In the ordinary negligence case a question is presented whether an ordinary, careful and prudent person would have done as defendant did under the circumstances. Presumably a jury of 12 persons, drawn from and representing a cross section of the community, is competent to judge that question, on the basis of its own knowledge and experience, and to determine negligence or freedom therefrom accordingly. Sometimes, in such cases, a problem presented is whether the question of defendant's negligence is one of fact for the jury or of law to be decided by the court. That is not the problem here. Rather, it must be determined in this case whether it is competent for a jury of laymen to decide a question concerning professional practice and to make a finding of malpractice without benefit of professional testimony to support it. In a case involving professional service the ordinary layman is not equipped by common knowledge and experience to judge of the skill and competence of that service and determine whether it squares with the standard of such professional practice in the community. For that, the aid of expert testimony from those learned in the profession involved is required. As this Court said in Zoterell v. Repp, 187 Mich. 319, 330:

"As to those matters of special knowledge strictly involving professional skill and attention, unskillfulness, negligence, or failure to do that which ought to be done must be shown by the testimony of those learned in such matters."

"In conduct, like that of a surgeon, resting upon judgment, opinion, or theory, the ordinary rules for determining negligence do not prevail. Luka v. Lowrie, 171 Mich. 122 (41 LRA NS 290); The Tom Lysle (WD Pa), 48 F 690; Brown v. French, 104 Pa. 604; Williams v. Le Bar, 141 Pa. 149 (21 A 525). One reason for the rule is that when one acts according to his best judgment in an emergency, he is not chargeable with negligence. Luka v. Lowrie, supra; Staloch v. Holm, 100 Minn. 276 (111 NW 264, 9 LRA NS 712); Williams v. Poppleton, 3 Or. 139; 30 Cyc, p 1587; Sherwood v. Babcock, 208 Mich. 536.

"In order to submit a case of alleged malpractice to the jury, the plaintiff must produce medical testimony to the effect that what the attending physician or surgeon did was contrary to the practice in that or similar communities, or that he omitted to do something which was ordinarily done in that or similar communities." Delahunt v. Finton, 244 Mich. 226, 229, 230.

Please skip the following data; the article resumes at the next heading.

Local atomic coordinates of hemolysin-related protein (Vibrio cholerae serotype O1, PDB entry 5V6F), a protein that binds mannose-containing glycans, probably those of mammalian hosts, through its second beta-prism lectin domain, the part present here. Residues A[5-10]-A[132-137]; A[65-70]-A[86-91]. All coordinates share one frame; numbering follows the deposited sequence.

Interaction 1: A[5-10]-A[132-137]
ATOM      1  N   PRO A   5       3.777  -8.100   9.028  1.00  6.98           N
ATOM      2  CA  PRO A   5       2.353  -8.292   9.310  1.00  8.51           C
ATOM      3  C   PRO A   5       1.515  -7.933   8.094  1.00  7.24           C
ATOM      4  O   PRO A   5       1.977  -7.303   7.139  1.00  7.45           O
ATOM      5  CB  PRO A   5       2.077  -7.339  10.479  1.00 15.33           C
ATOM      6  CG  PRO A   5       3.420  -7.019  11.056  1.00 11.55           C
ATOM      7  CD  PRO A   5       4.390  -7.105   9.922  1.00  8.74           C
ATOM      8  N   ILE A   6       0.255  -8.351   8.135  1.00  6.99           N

In support of this general rule that expert testimony is essential to the establishment of a cause of action for professional malpractice, defendants cite Spaulding v. Bliss, 83 Mich. 311; Farrell v. Haze, 157 Mich. 374; Neifert v. Hasley, 149 Mich. 232; Miller v. Toles, 183 Mich. 252 (LRA 1915C, 595); Sherwood v. Babcock, 208 Mich. 536; Delahunt v. Finton, 244 Mich. 226; Rytkonen v. Lojacono, 269 Mich. 270; Rubenstein v. Purcell, 276 Mich. 433; Dunbar v. Adams, 233 Mich. 48; Perri v. Tassic, 293 Mich. 464; Zanzon v. Whittaker, 310 Mich. 340; Facer v. Lewis, 325 Mich. 702; Taylor v. Milton, 353 Mich. 421.

Exceptions to that rule are to be found in cases where the lack of professional care is so manifest that it would be within the common knowledge and experience of the ordinary layman that the conduct was careless and not conformable to the standards of professional practice and care employed in the community. Among these are LeFaire v. Asselin, 262 Mich. 443, Winchester v. Chabut, 321 Mich. 114, and Higdon v. Carlebach, 343 Mich. 363. In LeFaive the surgeon, after performing an appendectomy, sewed up the incision without removing a curved surgical needle from the abdominal cavity. In Winchester the proofs indicated that the surgeon, when closing up by sutures the incision made for reduction of a fractured femur, left a cotton gauze surgical sponge inside. In Higdon the defendant dentist was using a revolving separating disk to make space between 2 of plaintiff's teeth. The disk came in contact with her tongue. In these cases, it was the view of this Court that, as said by Mr. Justice WIEST in Ballance v. Dunnington, 241 Mich. 383, 387 (57 ALR 262), concerning an excessively long exposure to X-ray, and quoted in LeFaive (p 446), "even the merest tyro would know this was improper." Holdings that expert testimony was not prerequisite to recovery in those cases were predicated on the proposition that it would be within common knowledge and the experience of lay jurors whether the acts in question were careless and not in accord with standards of good practice in the community. Such is not the factual situation presented by this record.

Plaintiff's theory seems to be that because there is testimony that the ureter is not the subject matter of operations for the maladies defendants were seeking to correct and that they had not intended to suture or involve the ureter, therefore, it would be within the common knowledge of laymen, without the benefit of expert medical testimony, that the actual involving of the ureter by suture was negligence. The question here, however, is not that simple. Purpose of the operation and intent of the surgeon, alone, are not conclusive here. The question, rather, is whether the action of defendants, confronted with the endometriosis and hemorrhaging condition, obliterated landmarks and need for quick stopping of bleeding by placing stitches deep into the endometriosis mass, conformed to standards of good practice in the community. Common knowledge and the experience of ordinary laymen do not equip them to give the answer without the aid of expert medical testimony.

Careless professional practice must not be made immune from redress at law. This is imperative for the protection of the public. That same consideration, however, dictates that no legal barriers be erected against a doctor's proceeding, in emergency or otherwise, as his judgment directs and skills permit, for saving the life or health of the patient, without fear that his professional judgment and action shall be subjected to the test of unlearned lay judgment without the guidance of professional testimony as to compliance with professional standards and practice in the community.

Affirmed. Costs to defendants.

CARR, KELLY, SMITH, BLACK, EDWARDS, KAVANAGH, and SOURIS, JJ., concurred.